RePEc in March 2019

April 4, 2019

What is new at RePEc? First, we welcomed the following new archives: Prizren Social Science Journal, Spanish Securities and Exchange Commission, Aix-Marseille School of Economics, Revista Universitara de Sociologie, Bulgarian Association for Management Development and Entrepreneurship (BAMDE), ISE Research Institute, Istanbul University Press. Second, we counted 538,251 downloads and 2,200,616 abstract views. Finally, here is our traditional milestone report:

15,000 followers on Twitter for the NEP reports
12,000 distinct items mentioned in blog posts on EconAcademics.org


Why authors should have an account with RePEc

March 27, 2019

Among the many services that RePEc provide, the RePEc Author Service (RAS) holds a special place. Indeed, this services provides multiple utilities for the authors, the other RePEc services, the general user community, and beyond. This blog post goes through some of these utilities.

Author identification

RAS is pretty much the first service in the scientific community at large that has been providing since 1999 self-serve author identification. Once an author is registered, a RePEc Short-ID is created. This unique and permanent code is then used throughout RePEc services as well as by others (for example, Wikipedia, WikiData) to uniquely identify authors.

Author disambiguation

When authors register, they claim as theirs the works that are suggested by RePEc. This function is important as the author name listed on a particular work may be shared by several people, especially if only the initial of the first name is provided. Even with a full first name, there are many homonyms in the profession, see a list of examples here.

Author profile

Thanks to author registrations, RePEc has information about the name, affiliation and work of authors. This information is used by the various RePEc services to create author profiles that allow to link people, institutions, and works with each other. This provides users more options when they are browsing through the bibliographic databases that are the core of RePEc.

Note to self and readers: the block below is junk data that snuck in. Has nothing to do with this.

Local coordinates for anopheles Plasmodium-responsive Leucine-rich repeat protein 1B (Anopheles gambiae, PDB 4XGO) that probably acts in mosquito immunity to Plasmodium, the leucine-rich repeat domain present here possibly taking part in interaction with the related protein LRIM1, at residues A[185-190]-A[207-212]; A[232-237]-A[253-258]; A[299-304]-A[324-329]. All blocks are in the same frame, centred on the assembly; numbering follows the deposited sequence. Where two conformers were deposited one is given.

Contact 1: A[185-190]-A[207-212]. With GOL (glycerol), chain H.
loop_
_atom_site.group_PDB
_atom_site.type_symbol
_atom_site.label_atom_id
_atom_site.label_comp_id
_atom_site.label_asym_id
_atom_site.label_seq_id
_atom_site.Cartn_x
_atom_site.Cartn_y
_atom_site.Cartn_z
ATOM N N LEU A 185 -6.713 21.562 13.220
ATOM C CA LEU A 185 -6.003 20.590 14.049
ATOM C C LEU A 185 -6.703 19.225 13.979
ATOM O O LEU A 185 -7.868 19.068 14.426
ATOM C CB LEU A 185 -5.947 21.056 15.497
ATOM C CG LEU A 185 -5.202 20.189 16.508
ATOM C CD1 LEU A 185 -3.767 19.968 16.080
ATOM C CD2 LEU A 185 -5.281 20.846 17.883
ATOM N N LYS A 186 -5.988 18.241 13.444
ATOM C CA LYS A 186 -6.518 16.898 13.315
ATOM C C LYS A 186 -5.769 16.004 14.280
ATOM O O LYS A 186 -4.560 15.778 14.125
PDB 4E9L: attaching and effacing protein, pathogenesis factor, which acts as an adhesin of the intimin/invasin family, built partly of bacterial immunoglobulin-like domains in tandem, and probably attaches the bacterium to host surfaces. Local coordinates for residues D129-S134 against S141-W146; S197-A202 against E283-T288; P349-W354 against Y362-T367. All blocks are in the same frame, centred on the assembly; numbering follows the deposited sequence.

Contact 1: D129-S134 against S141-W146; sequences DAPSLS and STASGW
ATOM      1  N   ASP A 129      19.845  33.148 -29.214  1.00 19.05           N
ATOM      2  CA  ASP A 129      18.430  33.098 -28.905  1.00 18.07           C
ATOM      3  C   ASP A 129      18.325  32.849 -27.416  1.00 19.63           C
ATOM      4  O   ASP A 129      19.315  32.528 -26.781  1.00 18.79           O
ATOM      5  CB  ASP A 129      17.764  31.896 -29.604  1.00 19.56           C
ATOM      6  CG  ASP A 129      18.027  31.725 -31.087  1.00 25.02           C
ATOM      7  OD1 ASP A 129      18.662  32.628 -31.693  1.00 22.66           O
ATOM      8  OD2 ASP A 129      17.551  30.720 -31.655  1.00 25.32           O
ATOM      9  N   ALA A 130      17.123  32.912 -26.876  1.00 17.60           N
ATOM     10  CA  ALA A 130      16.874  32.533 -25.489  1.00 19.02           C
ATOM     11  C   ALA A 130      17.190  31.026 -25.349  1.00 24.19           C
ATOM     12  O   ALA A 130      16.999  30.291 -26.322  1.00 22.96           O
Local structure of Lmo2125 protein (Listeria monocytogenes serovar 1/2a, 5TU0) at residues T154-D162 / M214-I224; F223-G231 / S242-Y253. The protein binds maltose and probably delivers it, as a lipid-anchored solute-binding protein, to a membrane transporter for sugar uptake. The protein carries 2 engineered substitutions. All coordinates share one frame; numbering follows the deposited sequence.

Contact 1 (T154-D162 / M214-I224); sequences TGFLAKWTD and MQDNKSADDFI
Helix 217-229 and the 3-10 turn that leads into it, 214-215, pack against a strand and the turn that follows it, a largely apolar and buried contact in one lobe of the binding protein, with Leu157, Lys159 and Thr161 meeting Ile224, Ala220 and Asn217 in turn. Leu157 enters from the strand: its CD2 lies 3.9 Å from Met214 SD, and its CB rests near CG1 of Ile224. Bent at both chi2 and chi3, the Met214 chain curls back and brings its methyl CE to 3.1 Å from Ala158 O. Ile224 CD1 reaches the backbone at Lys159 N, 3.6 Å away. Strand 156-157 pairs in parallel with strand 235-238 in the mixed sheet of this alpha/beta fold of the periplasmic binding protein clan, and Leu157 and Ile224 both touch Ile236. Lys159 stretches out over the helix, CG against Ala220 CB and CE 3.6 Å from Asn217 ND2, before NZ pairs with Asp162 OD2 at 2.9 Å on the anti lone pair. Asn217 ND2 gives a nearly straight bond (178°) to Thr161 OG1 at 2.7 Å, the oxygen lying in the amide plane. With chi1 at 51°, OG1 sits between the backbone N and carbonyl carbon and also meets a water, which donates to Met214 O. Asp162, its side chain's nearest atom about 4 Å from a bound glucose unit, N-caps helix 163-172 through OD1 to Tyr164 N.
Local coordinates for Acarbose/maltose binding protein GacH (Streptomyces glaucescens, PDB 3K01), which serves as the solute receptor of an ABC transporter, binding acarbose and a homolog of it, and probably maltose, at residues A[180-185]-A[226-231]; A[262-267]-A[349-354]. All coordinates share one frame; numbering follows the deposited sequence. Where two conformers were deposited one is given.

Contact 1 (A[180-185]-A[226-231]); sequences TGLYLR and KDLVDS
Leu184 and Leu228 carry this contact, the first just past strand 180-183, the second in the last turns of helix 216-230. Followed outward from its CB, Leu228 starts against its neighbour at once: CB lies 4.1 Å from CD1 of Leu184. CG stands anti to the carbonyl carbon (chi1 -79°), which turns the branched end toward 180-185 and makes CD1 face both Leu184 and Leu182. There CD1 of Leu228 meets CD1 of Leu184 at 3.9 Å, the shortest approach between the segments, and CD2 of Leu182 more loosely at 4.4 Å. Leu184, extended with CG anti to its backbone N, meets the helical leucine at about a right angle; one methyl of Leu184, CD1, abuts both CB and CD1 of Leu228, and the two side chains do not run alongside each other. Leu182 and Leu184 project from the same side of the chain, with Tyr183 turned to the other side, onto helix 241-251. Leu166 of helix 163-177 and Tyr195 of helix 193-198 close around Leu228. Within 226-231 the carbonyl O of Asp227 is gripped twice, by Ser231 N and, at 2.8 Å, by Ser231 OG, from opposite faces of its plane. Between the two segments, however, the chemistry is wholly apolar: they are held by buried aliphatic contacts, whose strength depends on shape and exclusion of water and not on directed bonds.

Notifications

Registered authors are notified every month about newly found citations, along with various statistics about the visibility of their works. Users can also receive news about their favorite authors: MyIDEAS allows to to follow additions to authors’ profiles, among other things.

OpenID credentials

The credentials that authors have with RAS can be leveraged elsewhere thanks to the OpenID protocol. This is in particular used by other RePEc services wherever a login is required. For example, this is used by MyIDEAS for the user-specific services it provides, by CitEC for the submission of references, or by the RePEc Genealogy to crowd-source its content.

Author and institution rankings

All the data is collected (author profiles, affiliations, citations and more) are used to compute various rankings that have become quite popular. Of course, this means that authors need to keep their profiles current with any work additions and affiliation changes.

And more

Author data is used for determining co-authorship networks (CollEc project), create an academic genealogy tree for economics (RePEc Genealogy), as well as for research on the economics profession (works using RePEc data).

You can can help further

The vast majority of the data gathered in all of the above is supplied by authors and publishers. All activity is logged and reviewed. But mistakes can happen, and the RAS administrator welcomes emails with correction suggestions. In additions, authors with whom RAS has lost contact (listing) need to enter their new email address so that they can continue receiving their suggestions for newly discovered works. Note that those authors do not count towards institution and regional rankings, as having an expired email addresses indicates that the person has moved or died. In both cases, the RAS administrator welcomes notification of the new address or death. The maintenance of the profiles of deceased authors is taken over by an administrator (listing).


RePEc in February 2019

March 4, 2019